Home' Asia Pacific Defence Reporter : APDR Oct 2013 Contents 10 Asia Pacific Defence Reporter OCT 2013
MISSION IN AFGHANISTAN
The Department of Defence announced on September
16 that Rotary Wing Group - Eight (RWG-8), the
Australian Army Aviation Detachment, has completed
its mission in Afghanistan.
RWG-8 marked the End of Mission during a
ceremony at Kandahar Airfield (KAF) on Saturday (14
The KAF-based RWG consisted of two CH-47D
Chinook Medium Lift Helicopters operating throughout
the Afghan summer months as part of the American-
led Regional Command South Aviation Task Force.
Australian Army Aviation Task Groups have
completed 11 tours in Afghanistan starting in 2006 as
the Aviation Support Element. It was renamed Rotary
Wing Group in 2008 and went on to complete eight
rotations between 2008 and 2013.
Lieutenant Colonel James Brown, Commanding
Officer RWG-8, said the RWG’s contribution was
“The men and women of RWG-8 achieved 780
flying hours over 90 missions from 2 April to 4
September 2013,” Lieutenant Colonel Brown said.
“We carried more than 3400 passengers and
approximately 373,000kg of cargo to dozens of
Forward Operating Bases in Southern Afghanistan.
“Australian RWG detachments have made a
significant contribution to the International Security
Assistance Force (ISAF) every year since 2006.
“It has been a privilege to support NATO and Afghan
troops on the ground as they work to get Afghanistan
on the path to stability.”
Australia’s Middle East Area of Operations
Commander, Major General Michael Crane said the
RWG operated steadfastly alongside their American
“The Army Aviation’s detachment, assigned under
Operational Control to American Combat Aviation
Brigades over the past eight years has provided a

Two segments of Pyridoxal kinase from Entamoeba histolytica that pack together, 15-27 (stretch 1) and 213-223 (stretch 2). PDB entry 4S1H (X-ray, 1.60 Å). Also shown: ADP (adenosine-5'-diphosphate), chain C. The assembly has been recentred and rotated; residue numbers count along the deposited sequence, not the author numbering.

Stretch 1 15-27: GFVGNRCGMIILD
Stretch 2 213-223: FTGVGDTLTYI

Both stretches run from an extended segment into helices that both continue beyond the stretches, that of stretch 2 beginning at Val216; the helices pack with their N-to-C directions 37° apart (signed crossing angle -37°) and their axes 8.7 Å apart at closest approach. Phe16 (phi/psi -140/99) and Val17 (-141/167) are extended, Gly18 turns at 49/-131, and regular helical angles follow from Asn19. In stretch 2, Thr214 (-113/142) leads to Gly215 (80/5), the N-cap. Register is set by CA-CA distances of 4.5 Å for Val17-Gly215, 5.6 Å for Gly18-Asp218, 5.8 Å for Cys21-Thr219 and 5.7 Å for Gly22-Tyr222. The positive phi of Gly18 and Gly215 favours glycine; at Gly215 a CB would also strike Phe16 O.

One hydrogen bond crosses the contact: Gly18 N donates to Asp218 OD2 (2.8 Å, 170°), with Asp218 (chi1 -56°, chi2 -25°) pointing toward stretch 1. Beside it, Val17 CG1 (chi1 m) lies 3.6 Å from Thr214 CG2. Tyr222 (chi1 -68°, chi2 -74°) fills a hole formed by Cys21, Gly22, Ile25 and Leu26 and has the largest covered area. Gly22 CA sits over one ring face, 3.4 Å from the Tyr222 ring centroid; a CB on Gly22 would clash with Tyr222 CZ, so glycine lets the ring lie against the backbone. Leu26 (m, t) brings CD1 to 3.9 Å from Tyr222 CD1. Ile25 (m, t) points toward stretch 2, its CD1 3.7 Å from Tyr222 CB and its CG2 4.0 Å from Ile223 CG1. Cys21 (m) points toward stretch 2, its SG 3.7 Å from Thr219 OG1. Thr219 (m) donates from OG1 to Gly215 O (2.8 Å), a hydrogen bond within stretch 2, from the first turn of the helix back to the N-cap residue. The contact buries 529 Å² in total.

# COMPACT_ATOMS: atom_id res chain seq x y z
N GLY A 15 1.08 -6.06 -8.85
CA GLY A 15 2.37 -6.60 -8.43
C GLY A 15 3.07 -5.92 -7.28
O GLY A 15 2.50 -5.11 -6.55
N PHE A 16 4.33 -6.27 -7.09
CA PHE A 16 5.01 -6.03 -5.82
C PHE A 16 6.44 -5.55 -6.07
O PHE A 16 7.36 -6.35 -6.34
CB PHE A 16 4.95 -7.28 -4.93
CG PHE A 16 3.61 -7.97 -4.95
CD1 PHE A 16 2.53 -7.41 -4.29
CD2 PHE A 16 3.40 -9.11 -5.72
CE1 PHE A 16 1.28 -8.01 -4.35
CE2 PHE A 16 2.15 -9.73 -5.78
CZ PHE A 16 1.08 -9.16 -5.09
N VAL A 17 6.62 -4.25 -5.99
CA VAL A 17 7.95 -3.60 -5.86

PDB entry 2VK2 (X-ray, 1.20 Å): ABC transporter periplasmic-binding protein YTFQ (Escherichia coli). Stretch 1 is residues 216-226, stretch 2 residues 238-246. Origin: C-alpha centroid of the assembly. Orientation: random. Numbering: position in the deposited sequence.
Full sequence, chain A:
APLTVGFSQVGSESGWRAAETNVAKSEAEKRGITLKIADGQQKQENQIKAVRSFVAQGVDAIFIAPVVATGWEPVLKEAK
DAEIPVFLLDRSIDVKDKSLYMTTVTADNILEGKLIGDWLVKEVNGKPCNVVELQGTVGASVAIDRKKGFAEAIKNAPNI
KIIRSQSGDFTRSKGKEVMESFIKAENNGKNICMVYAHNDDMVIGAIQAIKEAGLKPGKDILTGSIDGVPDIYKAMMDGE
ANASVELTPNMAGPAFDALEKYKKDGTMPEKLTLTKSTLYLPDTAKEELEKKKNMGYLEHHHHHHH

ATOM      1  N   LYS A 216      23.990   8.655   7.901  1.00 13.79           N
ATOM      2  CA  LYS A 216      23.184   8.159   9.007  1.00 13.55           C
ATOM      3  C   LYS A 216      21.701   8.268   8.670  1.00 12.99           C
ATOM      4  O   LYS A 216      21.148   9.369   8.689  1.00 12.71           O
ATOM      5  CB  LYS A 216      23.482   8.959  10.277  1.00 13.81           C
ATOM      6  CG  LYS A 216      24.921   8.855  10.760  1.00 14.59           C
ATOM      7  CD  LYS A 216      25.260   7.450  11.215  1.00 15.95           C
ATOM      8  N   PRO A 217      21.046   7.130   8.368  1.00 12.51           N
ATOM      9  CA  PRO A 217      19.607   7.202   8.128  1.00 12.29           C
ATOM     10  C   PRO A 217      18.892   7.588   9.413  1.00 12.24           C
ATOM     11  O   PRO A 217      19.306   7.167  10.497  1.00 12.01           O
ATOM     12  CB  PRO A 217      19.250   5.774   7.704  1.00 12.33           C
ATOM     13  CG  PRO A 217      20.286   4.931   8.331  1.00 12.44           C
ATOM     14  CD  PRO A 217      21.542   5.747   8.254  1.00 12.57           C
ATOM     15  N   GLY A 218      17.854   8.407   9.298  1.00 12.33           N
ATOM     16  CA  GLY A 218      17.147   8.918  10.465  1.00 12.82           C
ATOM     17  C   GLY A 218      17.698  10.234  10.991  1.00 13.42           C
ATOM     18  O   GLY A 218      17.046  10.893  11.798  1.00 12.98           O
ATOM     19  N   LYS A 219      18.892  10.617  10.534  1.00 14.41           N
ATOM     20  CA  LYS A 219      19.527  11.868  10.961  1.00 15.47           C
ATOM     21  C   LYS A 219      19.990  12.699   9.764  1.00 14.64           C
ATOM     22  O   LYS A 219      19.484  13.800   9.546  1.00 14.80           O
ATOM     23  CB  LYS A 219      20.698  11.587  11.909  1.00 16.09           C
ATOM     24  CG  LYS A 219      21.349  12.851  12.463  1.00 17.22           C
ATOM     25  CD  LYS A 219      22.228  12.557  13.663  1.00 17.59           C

meaningful enhancement to Australia’s strategic US
alliance,” Major General Crane said
Over the 11 rotations of Army Combat Aviation
(three by Aviation Support Element and eight by Rotary
Wing Group) Army Chinook helicopters flew in excess
of 6000 combat flying hours, carried almost 40,000
personnel and transported in excess of 3600 tonnes
of military cargo.
Numerous decorations have been awarded to
Australian aircrew over the various deployments
including the Medal for Gallantry, Distinguished Service
Medal, the Meritorious Unit Citation for the 5th Aviation
Regiment, several US Bronze Stars and multiple US Air
RWG personnel were drawn from across the Army
Aviation community, though the majority deployed
from the 5th Aviation Regiment in Townsville, home of
Army’s Chinook capability.
The aircraft will return home to Australia by Royal
Australian Air Force C-17 Globemaster Aircraft in the
The Chinook, a tandem rotor cargo helicopter with
a maximum all-up weight of 22727kg provides
significant lift capability in high density-altitude
conditions, making it well suited to operations in
Afghanistan’s harsh environment. Soon to be upgraded
to a newer model, the Chinook will continue to provide
the Army with a critical capability. ¢
NAVANTIA SETS AFLOAT
At 12:00 on 16 September, Navantia set afloat the
first of twelve fast landing crafts, purpose built for the
Royal Australian Navy. The crafts’ design is based on
a similar vessel commissioned by the Spanish Navy
from Navantia between 2006 and 2008.
The Australian contract, signed in December 2011,
includes the construction of 12 units. The first four
units are to be delivered in April 2014 to Australia,
where they will be finalised with additional equipment.
The landing crafts are to operate with RAN
vessels ALHD Canberra and ALHD Adelaide strategic
projection ships, similar to the Navantia built LHD
Juan Carlos I.
Fast landing craft main characteristics:
• Overall length: 23.30 m.
• Flotation length: 21.27 m.
• Width: 6.40 m.
• Depth: 2.80 m.
• Propulsion: two 809 kW diesel engines,
two water jet propellers
• Speed: >20 knots
• Autonomy: 190 miles at full load
• Loading capacity flexibility: Abrams vehicle,
several Army vehicles, fusiliers’ company
or 20 feet container truck.
Australia is a strategic country for Navantia’s
operations, with Navantia presenting a solid and safe
option for a number of naval programs. In recognition
of this commitment, Navantia recently formed an
Australia subsidiary, Navantia Australia Pty. Ltd. ¢
A CH-47D "Chinook" Load Master provides rear protection to the
accompanying CH-47 from the 159th Combat Aviation Brigade.
Credit: CoA / Neil Ruskin
Navantia landing craft
19/09/13 9:50 AM
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